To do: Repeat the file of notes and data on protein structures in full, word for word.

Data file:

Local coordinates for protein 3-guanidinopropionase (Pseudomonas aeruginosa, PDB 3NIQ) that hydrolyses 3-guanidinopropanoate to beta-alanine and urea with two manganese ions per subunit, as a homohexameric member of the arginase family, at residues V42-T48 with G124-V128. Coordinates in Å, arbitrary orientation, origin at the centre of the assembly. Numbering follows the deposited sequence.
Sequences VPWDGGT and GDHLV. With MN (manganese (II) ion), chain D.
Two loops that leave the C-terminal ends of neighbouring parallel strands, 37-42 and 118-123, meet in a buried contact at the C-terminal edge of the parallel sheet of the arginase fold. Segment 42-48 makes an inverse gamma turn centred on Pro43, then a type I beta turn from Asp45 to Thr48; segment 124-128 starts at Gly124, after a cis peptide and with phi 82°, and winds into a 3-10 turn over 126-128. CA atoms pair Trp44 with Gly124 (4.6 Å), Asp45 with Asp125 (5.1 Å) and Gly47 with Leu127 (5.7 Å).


Local coordinates for protein 3-guanidinopropionase (Pseudomonas aeruginosa, PDB 3NIQ) that hydrolyses 3-guanidinopropanoate to beta-alanine and urea with two manganese ions per subunit, as a homohexameric member of the arginase family, at residues V42-T48 with G124-V128. Coordinates in Å, arbitrary orientation, origin at the centre of the assembly. Numbering follows the deposited sequence.
Sequences VPWDGGT and GDHLV. With MN (manganese (II) ion), chain D.
Two loops that leave the C-terminal ends of neighbouring parallel strands, 37-42 and 118-123, meet in a buried contact at the C-terminal edge of the parallel sheet of the arginase fold. Segment 42-48 makes an inverse gamma turn centred on Pro43, then a type I beta turn from Asp45 to Thr48; segment 124-128 starts at Gly124, after a cis peptide and with phi 82°, and winds into a 3-10 turn over 126-128. CA atoms pair Trp44 with Gly124 (4.6 Å), Asp45 with Asp125 (5.1 Å) and Gly47 with Leu127 (5.7 Å).